gavel

Orleans Parish Criminal District Court churns through thousands of defendants a year, and the vast majority plead guilty within a few months of being charged.

But one defendant, Timrek Andrews, refused to take a plea deal. He refused for four years. And because of multiple delays by prosecutors, his defense attorney said, he also couldn't get his day in court.

Those delays have now led the state 4th Circuit Court of Appeal to uphold a lower court's decision to dismiss the case, agreeing on Wednesday with the lower court that prosecutors violated Andrews' right to a speedy trial.

“To condone prolonged and unjustifiable delays in this case would both penalize defendant for the state’s fault and ‘simply encourage the government to gamble with the interests of criminal suspects assigned a low prosecutorial priority,' ” the judges said, quoting from another court ruling.

The panel said District Attorney Leon Cannizzaro’s office engaged in “prolonged and unjustifiable delays” in the case of Andrews, who was accused of obstruction of justice and other crimes. 

Prosecutors said they were unready to proceed on 14 separate trial dates until a judge dismissed the case in September 2017, according to the majority opinion written by Judge Sandra Cabrina Jenkins and joined by Judge Terri Love.

In a statement issued through his attorney, Andrews — who has been free on bail most of the time while the legal maneuvering has proceeded — said he felt vindicated.

“They had seven different prosecutors in charge of my case over four years, trying to make me plead guilty to a crime I didn’t do,” Andrews said. “I feel like they were trying to send a message that if you don’t plead guilty and help them make their stats look better, they’re going to use every dirty trick they can to punish you.”

Cannizzaro pledged to appeal the ruling to the state Supreme Court, citing a “very strong dissent” by Judge Joy Cossich Lobrano. In her dissent, Lobrano said the lower court judge should have given the latest new prosecutor on the case more time to prepare a response to the motion for a speedy trial.

The case's ending is unusual in a court where 85 percent of the 2,939 cases that were concluded last year ended with the defendant pleading guilty before a trial, according to the Metropolitan Crime Commission.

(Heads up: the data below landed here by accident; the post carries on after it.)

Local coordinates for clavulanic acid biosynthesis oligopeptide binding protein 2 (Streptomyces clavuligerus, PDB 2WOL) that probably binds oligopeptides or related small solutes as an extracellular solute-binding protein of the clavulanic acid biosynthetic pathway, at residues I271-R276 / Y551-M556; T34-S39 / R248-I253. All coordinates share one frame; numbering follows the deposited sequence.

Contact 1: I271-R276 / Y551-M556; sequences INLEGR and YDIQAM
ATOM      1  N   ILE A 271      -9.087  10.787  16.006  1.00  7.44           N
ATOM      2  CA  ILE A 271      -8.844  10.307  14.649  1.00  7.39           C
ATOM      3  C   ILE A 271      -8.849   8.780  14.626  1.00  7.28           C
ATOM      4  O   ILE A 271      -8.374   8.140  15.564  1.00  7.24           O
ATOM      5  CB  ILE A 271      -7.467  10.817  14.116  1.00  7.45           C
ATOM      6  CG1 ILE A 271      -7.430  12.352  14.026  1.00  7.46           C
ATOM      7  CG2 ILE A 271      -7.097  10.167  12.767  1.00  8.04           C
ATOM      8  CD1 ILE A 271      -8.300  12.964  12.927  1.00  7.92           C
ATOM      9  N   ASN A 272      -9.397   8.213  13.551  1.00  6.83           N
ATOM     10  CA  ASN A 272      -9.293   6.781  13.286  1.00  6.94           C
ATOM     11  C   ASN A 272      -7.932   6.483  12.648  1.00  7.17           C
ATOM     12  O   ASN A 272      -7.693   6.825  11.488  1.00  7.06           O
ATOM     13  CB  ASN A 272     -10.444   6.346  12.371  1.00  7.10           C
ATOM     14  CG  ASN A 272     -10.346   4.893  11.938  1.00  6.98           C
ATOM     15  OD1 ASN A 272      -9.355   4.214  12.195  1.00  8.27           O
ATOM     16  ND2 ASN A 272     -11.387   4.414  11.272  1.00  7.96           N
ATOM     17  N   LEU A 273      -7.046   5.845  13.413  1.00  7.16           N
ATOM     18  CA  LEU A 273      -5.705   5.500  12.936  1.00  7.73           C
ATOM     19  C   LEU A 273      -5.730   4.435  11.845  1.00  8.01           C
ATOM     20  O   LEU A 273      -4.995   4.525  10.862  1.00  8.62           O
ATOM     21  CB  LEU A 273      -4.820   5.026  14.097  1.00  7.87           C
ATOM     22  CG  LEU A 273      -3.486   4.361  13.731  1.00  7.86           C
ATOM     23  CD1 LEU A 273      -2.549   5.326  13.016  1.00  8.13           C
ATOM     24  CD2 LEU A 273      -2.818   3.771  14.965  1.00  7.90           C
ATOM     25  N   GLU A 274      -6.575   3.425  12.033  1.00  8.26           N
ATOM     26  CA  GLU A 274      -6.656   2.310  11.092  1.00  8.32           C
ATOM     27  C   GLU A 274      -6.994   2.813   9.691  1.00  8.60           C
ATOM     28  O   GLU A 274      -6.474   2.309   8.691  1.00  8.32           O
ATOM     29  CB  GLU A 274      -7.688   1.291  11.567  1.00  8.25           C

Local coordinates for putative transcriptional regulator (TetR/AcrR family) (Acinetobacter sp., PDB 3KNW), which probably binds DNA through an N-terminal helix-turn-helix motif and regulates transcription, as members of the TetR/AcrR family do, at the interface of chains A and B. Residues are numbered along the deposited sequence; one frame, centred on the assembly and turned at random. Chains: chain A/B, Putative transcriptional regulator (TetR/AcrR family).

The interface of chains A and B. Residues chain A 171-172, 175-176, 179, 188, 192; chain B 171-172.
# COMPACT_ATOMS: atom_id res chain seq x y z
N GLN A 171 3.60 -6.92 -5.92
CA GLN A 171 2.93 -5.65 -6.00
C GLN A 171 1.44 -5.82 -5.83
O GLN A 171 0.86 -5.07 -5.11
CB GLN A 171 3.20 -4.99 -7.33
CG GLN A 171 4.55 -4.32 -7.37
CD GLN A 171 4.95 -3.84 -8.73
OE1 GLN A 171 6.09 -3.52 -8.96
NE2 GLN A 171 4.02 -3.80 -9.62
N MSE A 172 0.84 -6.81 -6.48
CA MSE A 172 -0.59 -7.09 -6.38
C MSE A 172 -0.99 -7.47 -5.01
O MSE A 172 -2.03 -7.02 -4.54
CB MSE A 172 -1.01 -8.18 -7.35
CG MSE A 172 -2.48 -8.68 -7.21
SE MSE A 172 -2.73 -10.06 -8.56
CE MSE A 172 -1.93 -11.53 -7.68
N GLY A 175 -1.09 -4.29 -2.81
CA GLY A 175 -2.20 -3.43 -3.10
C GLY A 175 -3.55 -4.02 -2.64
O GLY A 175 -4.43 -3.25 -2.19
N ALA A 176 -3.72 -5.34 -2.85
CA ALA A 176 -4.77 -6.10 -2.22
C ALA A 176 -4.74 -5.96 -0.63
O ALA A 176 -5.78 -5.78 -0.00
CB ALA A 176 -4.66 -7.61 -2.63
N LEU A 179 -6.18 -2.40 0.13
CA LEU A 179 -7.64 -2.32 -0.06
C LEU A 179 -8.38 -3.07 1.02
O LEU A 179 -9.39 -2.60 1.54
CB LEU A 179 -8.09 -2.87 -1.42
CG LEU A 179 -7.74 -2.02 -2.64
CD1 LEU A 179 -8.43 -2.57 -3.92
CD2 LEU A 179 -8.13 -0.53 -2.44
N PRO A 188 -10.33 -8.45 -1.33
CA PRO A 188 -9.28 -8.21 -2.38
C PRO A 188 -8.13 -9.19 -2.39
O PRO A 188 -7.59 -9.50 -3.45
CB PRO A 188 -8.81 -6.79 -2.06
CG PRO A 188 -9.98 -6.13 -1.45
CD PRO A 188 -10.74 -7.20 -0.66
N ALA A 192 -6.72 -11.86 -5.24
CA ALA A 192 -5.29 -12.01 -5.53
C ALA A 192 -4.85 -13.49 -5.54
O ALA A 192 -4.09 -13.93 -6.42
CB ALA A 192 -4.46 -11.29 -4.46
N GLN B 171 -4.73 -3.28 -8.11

Andrews' troubles began on Oct. 15, 2013, when he was pulled over in a traffic stop in Algiers for a broken driver's side mirror.

Police said that when Andrews, now 38, stepped out of his car, he pulled a clear plastic baggie containing an “off-white powder substance” out of his pants and put it in his mouth. The cops began struggling with Andrews and then placed him under arrest.

Andrews maintains that he was racially profiled, beaten and arrested on “fabricated” charges. The arrest happened before the New Orleans Police Department began requiring officers to wear body cameras.

In December 2013, prosecutors brought charges against Andrews in Municipal Court, rejecting a count of felony obstruction of justice (for putting the baggie in his mouth), but accepting one misdemeanor count of resisting an officer and two counts of battery of a police officer.

The case lingered through continuance after continuance until September 2015, according to the 4th Circuit. Most of the delays were requested by the state, but Andrews also missed one trial date.

In October 2015, prosecutors shifted tactics. They charged Andrews in a new bill of information in Criminal District Court, adding a felony count of obstruction of justice to the misdemeanor counts.

Andrews missed his first trial date in Criminal District Court in September 2016. But after that, the delays were all on the District Attorney’s Office. Prosecutors requested and received continuances at schedule trial dates in January, March, May and July 2017.

Andrews continually refused to accept a plea deal.

Finally, at a September 2017 trial date, defense attorney Thomas Frampton moved to quash the charges on the basis that Andrews had been denied his constitutional right to a speedy trial.

The prosecutor said the case was new to her, so she would need more time to prepare a response. She also repeated a longstanding offer from the District Attorney’s Office: Andrews would receive no jail time if he pleaded guilty to the misdemeanors.

But once again, Andrews refused to take the deal. Ad Hoc Judge Donald Johnson decided that over the course of four years, prosecutors should have been able to prepare for what might have been a one-day trial.

“How long do you keep the fish on the hook before you bring him in the boat?” Johnson asked.

The District Attorney’s Office appealed that decision to the 4th Circuit. But in the ruling issued this week, the majority voted to uphold Johnson's action. It noted that while the case lingered, prosecutors three times offered Andrews deals to plead guilty to misdemeanors.

“Thus, it appears from the record that the state’s interest in securing a guilty plea surpassed its interest in preparing this case for trial or providing defendant with a speedy trial,” the judges said.

Up until shortly before the final trial date in September 2017, the state claimed that it was ready for trial. But when it came time to proceed, prosecutors once again punted, the judges said.

Follow Matt Sledge on Twitter, @mgsledge.

msledge@theadvocate.com | (504) 636-7432